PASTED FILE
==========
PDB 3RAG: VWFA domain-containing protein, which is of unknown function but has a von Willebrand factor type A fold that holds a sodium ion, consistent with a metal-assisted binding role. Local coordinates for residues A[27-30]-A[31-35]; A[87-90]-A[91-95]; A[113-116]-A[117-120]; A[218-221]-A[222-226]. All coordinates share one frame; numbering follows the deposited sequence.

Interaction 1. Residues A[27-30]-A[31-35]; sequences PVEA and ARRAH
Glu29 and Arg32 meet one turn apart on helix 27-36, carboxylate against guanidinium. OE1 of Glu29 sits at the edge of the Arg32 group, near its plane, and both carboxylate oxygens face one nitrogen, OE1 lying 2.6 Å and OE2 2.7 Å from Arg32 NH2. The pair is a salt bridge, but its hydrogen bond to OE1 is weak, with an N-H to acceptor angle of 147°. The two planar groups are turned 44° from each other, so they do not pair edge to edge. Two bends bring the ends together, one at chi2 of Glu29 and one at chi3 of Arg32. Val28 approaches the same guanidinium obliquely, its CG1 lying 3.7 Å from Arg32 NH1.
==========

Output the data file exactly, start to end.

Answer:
PDB 3RAG: VWFA domain-containing protein, which is of unknown function but has a von Willebrand factor type A fold that holds a sodium ion, consistent with a metal-assisted binding role. Local coordinates for residues A[27-30]-A[31-35]; A[87-90]-A[91-95]; A[113-116]-A[117-120]; A[218-221]-A[222-226]. All coordinates share one frame; numbering follows the deposited sequence.

Interaction 1. Residues A[27-30]-A[31-35]; sequences PVEA and ARRAH
Glu29 and Arg32 meet one turn apart on helix 27-36, carboxylate against guanidinium. OE1 of Glu29 sits at the edge of the Arg32 group, near its plane, and both carboxylate oxygens face one nitrogen, OE1 lying 2.6 Å and OE2 2.7 Å from Arg32 NH2. The pair is a salt bridge, but its hydrogen bond to OE1 is weak, with an N-H to acceptor angle of 147°. The two planar groups are turned 44° from each other, so they do not pair edge to edge. Two bends bring the ends together, one at chi2 of Glu29 and one at chi3 of Arg32. Val28 approaches the same guanidinium obliquely, its CG1 lying 3.7 Å from Arg32 NH1.